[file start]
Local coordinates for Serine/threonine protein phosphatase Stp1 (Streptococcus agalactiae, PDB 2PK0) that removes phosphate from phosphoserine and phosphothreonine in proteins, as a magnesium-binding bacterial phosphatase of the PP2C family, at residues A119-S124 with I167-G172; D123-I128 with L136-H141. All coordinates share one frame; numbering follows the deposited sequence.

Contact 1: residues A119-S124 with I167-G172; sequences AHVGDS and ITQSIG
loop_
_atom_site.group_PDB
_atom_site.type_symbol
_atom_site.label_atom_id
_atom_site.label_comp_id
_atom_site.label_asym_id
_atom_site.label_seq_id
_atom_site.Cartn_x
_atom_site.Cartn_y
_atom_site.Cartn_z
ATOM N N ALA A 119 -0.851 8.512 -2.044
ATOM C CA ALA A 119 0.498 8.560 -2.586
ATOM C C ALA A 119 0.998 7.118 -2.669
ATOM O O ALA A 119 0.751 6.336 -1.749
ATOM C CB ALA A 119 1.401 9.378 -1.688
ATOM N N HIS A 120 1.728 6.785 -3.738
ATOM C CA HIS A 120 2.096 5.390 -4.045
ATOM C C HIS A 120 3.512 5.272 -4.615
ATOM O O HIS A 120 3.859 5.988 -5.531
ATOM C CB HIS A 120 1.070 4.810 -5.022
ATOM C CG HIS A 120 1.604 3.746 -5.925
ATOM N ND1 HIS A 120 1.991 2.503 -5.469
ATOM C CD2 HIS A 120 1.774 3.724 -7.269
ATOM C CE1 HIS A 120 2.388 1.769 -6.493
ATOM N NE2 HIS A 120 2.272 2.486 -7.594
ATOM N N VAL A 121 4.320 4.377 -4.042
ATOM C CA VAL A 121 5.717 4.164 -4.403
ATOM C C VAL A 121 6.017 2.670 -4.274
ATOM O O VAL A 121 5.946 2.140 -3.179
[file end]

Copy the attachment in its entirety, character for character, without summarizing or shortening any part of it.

Local coordinates for Serine/threonine protein phosphatase Stp1 (Streptococcus agalactiae, PDB 2PK0) that removes phosphate from phosphoserine and phosphothreonine in proteins, as a magnesium-binding bacterial phosphatase of the PP2C family, at residues A119-S124 with I167-G172; D123-I128 with L136-H141. All coordinates share one frame; numbering follows the deposited sequence.

Contact 1: residues A119-S124 with I167-G172; sequences AHVGDS and ITQSIG
loop_
_atom_site.group_PDB
_atom_site.type_symbol
_atom_site.label_atom_id
_atom_site.label_comp_id
_atom_site.label_asym_id
_atom_site.label_seq_id
_atom_site.Cartn_x
_atom_site.Cartn_y
_atom_site.Cartn_z
ATOM N N ALA A 119 -0.851 8.512 -2.044
ATOM C CA ALA A 119 0.498 8.560 -2.586
ATOM C C ALA A 119 0.998 7.118 -2.669
ATOM O O ALA A 119 0.751 6.336 -1.749
ATOM C CB ALA A 119 1.401 9.378 -1.688
ATOM N N HIS A 120 1.728 6.785 -3.738
ATOM C CA HIS A 120 2.096 5.390 -4.045
ATOM C C HIS A 120 3.512 5.272 -4.615
ATOM O O HIS A 120 3.859 5.988 -5.531
ATOM C CB HIS A 120 1.070 4.810 -5.022
ATOM C CG HIS A 120 1.604 3.746 -5.925
ATOM N ND1 HIS A 120 1.991 2.503 -5.469
ATOM C CD2 HIS A 120 1.774 3.724 -7.269
ATOM C CE1 HIS A 120 2.388 1.769 -6.493
ATOM N NE2 HIS A 120 2.272 2.486 -7.594
ATOM N N VAL A 121 4.320 4.377 -4.042
ATOM C CA VAL A 121 5.717 4.164 -4.403
ATOM C C VAL A 121 6.017 2.670 -4.274
ATOM O O VAL A 121 5.946 2.140 -3.179